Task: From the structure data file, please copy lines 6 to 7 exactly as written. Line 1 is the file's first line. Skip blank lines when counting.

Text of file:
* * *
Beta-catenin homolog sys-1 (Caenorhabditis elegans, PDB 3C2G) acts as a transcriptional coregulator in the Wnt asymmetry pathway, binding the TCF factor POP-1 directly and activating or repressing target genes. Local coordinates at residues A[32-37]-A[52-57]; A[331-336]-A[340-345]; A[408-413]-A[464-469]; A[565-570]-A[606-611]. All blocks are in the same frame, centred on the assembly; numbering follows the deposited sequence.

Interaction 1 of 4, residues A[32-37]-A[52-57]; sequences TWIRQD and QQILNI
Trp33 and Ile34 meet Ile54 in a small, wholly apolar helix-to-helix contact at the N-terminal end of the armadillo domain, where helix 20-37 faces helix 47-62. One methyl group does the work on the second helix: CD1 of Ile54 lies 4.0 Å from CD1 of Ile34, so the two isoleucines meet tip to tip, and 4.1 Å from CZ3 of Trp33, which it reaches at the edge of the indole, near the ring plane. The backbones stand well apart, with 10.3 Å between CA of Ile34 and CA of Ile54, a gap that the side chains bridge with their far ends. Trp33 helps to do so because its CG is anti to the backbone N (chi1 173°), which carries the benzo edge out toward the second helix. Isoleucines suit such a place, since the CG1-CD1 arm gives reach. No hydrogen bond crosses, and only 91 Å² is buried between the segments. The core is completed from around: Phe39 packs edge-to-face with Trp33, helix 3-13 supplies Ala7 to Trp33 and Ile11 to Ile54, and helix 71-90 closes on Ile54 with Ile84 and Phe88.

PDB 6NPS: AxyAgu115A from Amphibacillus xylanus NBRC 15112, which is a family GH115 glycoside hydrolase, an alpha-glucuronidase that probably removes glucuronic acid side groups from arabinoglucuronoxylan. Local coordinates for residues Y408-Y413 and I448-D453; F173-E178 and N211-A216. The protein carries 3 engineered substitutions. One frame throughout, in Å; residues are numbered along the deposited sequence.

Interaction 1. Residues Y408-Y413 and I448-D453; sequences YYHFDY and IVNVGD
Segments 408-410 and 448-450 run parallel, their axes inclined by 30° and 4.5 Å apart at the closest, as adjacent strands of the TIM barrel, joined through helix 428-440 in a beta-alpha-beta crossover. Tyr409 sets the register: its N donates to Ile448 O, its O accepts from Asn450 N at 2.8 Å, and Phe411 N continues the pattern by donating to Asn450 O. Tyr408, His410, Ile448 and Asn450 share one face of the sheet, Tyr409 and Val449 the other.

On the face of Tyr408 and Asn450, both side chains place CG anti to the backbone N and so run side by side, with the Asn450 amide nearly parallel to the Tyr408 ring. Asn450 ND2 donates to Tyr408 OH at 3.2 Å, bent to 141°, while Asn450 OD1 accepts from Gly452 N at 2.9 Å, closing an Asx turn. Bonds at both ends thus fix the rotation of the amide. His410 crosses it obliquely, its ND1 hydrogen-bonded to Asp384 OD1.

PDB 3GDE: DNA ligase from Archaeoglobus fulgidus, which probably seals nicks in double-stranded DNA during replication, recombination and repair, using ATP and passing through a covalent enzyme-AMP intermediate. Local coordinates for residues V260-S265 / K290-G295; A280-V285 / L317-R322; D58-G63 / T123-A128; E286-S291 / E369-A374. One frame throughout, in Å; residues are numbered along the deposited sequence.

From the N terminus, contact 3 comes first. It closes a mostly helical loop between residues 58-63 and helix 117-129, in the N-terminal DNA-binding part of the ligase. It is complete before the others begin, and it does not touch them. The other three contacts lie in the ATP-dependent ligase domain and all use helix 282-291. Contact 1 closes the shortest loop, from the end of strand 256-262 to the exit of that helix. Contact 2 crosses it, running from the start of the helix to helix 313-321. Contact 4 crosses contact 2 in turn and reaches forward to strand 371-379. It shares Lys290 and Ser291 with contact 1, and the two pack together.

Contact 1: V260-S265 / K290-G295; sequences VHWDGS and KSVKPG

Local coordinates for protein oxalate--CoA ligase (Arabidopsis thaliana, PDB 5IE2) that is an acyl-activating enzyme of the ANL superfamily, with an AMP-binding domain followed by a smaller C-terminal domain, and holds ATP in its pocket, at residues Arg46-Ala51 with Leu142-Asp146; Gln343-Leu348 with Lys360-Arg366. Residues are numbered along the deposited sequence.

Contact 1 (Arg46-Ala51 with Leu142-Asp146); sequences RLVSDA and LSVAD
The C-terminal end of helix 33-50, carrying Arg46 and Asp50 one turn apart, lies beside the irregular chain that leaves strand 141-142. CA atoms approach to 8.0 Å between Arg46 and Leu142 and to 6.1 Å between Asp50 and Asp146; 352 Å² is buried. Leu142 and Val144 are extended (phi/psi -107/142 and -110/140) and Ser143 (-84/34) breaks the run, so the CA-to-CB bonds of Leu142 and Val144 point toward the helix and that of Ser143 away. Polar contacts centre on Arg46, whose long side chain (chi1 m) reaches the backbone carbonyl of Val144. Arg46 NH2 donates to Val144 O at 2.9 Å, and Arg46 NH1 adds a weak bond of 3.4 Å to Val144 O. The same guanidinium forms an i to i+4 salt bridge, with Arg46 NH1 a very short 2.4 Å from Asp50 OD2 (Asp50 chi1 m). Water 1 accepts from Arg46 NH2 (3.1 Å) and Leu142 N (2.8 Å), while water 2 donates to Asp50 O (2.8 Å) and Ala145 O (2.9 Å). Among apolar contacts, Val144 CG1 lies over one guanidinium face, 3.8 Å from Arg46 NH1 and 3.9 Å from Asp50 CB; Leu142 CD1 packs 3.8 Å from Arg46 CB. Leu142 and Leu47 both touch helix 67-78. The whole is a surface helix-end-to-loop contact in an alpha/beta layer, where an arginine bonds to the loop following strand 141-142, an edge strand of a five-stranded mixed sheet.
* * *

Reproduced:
Segments 408-410 and 448-450 run parallel, their axes inclined by 30° and 4.5 Å apart at the closest, as adjacent strands of the TIM barrel, joined through helix 428-440 in a beta-alpha-beta crossover. Tyr409 sets the register: its N donates to Ile448 O, its O accepts from Asn450 N at 2.8 Å, and Phe411 N continues the pattern by donating to Asn450 O. Tyr408, His410, Ile448 and Asn450 share one face of the sheet, Tyr409 and Val449 the other.

On the face of Tyr408 and Asn450, both side chains place CG anti to the backbone N and so run side by side, with the Asn450 amide nearly parallel to the Tyr408 ring. Asn450 ND2 donates to Tyr408 OH at 3.2 Å, bent to 141°, while Asn450 OD1 accepts from Gly452 N at 2.9 Å, closing an Asx turn. Bonds at both ends thus fix the rotation of the amide. His410 crosses it obliquely, its ND1 hydrogen-bonded to Asp384 OD1.